An almost two-decade fight pitting the Botswana Government against Survival International is likely to return to the international spotlight – the London-based human rights organisation has revealed.
According to Survival International, plans to wage a war against Botswana are at an advanced stage following the recent arrest and detention of Basarwa children of the Central Kalahari Game Reserve (CKGR) on suspicion that they were in possession of game meat. Survival International also indicated that the decision to revive its campaign against the Botswana Government was necessitated by its continued refusal to allow one of the tribesmen to buried in the contentious Reserve.
Ghanzi Police Station Commander Modiro Lekone denied as untrue allegations that the Police’s Special Support Group in collaboration with officers from the Department of Wildlife detained Basarwa children in connection with game meat.
For his part, Basarwa activist Smith Moeti said the children were taken into custody for questionning on suspicion that they had in their possession game meat.
“I can confirm that the children were found in possession of a few bundles of game meat after a search was conducted at Old Xade. The officers interrogated and threatened them with corporal punishment. They were later released afrer it was discovered that they were hungry. They were traumatised by the ordeal that they endured at the hands of officers,” Smith told Sunday Standard.
Fiona Watson of Survival International said; “We’re preparing a series of campaign actions in response, and stand ready to resume our campaign in earnest should the government persist in this cruel and unjust policy.”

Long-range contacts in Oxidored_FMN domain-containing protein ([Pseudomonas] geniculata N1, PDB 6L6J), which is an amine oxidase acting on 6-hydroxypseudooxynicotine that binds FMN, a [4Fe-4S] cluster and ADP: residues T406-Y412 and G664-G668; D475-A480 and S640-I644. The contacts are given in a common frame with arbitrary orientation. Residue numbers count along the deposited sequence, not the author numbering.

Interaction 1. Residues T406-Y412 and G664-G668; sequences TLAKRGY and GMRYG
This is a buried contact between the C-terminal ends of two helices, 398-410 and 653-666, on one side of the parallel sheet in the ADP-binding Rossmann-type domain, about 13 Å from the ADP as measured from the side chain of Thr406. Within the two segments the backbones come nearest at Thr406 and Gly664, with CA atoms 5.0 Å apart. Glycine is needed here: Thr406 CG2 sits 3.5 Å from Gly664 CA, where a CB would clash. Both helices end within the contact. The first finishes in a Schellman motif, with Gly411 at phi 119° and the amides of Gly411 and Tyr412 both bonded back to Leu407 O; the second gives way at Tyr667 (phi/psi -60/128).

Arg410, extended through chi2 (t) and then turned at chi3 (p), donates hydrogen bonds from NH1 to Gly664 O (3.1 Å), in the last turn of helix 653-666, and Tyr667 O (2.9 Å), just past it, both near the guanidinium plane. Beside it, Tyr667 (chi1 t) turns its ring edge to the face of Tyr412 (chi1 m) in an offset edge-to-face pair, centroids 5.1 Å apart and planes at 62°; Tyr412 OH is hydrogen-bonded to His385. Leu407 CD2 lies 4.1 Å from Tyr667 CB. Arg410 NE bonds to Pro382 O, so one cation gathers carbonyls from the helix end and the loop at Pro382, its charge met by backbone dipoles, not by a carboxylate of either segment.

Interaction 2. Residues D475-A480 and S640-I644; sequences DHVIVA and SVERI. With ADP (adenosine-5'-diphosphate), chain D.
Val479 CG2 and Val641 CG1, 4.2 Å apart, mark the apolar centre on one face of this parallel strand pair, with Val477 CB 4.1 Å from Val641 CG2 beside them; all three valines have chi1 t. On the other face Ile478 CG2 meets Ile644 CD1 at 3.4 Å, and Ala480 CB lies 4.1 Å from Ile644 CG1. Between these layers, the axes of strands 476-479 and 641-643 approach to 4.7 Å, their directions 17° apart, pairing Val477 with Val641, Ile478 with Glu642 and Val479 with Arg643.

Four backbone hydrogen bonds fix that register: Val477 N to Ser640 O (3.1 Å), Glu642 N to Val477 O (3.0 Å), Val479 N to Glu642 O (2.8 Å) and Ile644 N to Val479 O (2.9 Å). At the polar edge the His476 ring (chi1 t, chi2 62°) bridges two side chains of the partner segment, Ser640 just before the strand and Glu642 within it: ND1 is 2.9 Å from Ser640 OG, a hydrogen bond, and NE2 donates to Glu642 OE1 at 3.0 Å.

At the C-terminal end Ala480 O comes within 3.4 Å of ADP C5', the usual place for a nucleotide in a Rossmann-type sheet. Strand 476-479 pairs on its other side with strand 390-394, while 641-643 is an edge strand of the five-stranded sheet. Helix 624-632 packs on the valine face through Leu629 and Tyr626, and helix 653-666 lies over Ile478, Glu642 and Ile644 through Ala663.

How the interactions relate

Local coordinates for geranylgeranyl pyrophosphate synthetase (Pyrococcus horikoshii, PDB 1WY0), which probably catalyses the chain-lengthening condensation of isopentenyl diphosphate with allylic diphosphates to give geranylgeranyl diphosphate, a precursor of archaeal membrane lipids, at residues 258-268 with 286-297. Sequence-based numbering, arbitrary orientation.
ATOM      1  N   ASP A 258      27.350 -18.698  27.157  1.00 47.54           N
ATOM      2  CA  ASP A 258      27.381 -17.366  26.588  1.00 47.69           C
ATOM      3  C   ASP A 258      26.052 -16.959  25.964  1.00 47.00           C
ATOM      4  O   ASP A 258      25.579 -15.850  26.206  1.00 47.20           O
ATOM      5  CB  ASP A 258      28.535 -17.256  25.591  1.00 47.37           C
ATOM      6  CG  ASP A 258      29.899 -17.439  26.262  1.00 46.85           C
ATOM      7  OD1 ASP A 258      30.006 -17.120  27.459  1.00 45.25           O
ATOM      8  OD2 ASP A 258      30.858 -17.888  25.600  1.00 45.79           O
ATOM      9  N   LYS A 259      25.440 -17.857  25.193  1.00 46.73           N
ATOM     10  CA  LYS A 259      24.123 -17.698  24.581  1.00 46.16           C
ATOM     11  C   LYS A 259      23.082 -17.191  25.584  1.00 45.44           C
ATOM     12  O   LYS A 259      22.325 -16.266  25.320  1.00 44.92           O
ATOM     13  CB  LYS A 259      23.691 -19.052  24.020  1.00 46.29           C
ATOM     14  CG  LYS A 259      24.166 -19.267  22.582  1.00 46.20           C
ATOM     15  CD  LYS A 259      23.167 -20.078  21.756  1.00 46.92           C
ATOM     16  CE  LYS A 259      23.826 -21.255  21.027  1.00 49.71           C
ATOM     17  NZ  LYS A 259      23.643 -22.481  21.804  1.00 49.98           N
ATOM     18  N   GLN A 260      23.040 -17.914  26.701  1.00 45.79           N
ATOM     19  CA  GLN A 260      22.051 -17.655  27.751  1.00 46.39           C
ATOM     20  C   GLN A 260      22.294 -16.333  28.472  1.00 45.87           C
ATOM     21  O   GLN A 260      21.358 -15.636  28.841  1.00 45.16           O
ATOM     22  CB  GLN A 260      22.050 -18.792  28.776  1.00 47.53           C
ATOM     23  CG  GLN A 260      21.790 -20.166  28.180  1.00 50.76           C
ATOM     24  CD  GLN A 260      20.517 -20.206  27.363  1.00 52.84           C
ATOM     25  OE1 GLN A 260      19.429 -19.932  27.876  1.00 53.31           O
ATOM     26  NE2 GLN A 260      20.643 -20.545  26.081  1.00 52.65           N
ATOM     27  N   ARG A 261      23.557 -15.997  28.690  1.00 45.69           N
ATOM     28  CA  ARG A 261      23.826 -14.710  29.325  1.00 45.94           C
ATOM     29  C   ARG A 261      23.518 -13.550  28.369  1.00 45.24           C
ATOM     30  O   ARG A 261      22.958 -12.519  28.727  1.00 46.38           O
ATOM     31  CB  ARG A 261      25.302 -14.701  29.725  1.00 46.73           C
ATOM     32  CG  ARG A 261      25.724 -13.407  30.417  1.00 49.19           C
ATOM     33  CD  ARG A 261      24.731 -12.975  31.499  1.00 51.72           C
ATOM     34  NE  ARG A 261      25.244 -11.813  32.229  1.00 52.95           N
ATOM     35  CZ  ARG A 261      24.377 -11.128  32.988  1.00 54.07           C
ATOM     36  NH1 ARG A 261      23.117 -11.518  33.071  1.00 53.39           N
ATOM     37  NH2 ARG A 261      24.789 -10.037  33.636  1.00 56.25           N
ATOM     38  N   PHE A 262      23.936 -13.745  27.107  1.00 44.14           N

Survival International condemned as “inhumane” the Botswana Government’s decision to prevent Pitseng Gaoberekwe’s family from burying his body in the Central Kalahari Game Reserve (CKGR).
Survival’s Research and Advocacy Director Fiona Watson also labelled the ongoing saga “a scandal, and a clear-cut case of discrimination.”
The organisation said authorities in Botswana are continuing their efforts, through the courts, to ensure Gaoberekwe’s body is buried far from his ancestral land, in defiance of his family’s desire to bury him inside the reserve.
“They are also stepping up their persecution of other Bushmen living inside the reserve. Police recently detained around 20 children aged from 5-17 years old, travelling from the reserve to Ghanzi on a bus, because they claimed to have discovered game meat on board,” Survival said.
It stated that, “The children were reportedly detained all day without either being given food, or their parents being informed.”
Survival said the news has sparked concern that the government is resuming its campaign to remove the Bushmen from the reserve, even though their historic 2006 court victory confirmed they have the right to live there.
The organisation said the 2006 ruling also upheld the Bushmen’s right to hunt for food in the reserve, but the government has not issued a single hunting license since. “It’s persecution of children for allegedly being in possession of game meat is therefore particularly troubling,” the organization said.
Watson said “Survival has been following “the saga of Mr Gaoberekwe’s burial with increasing concern.”
” Treating the family in this way is inhumane, a scandal, and a clear-cut case of discrimination. The government knows full well how important it is to the Bushmen that they can visit their ancestors’ graves, so its refusal to allow the burial in the CKGR looks very much like the opening salvo in a move to force the Bushmen out of the reserve once more,” she said.
Watson added that “Presumably, if they won’t allow this burial inside the CKGR, they won’t allow others either.”
“So it seems to us, and to many Bushmen, that they want to stop the Bushmen from being buried on their land, and in that way slowly force them out of the CKGR, knowing that they need to live close to where their ancestors are buried,” said Watson.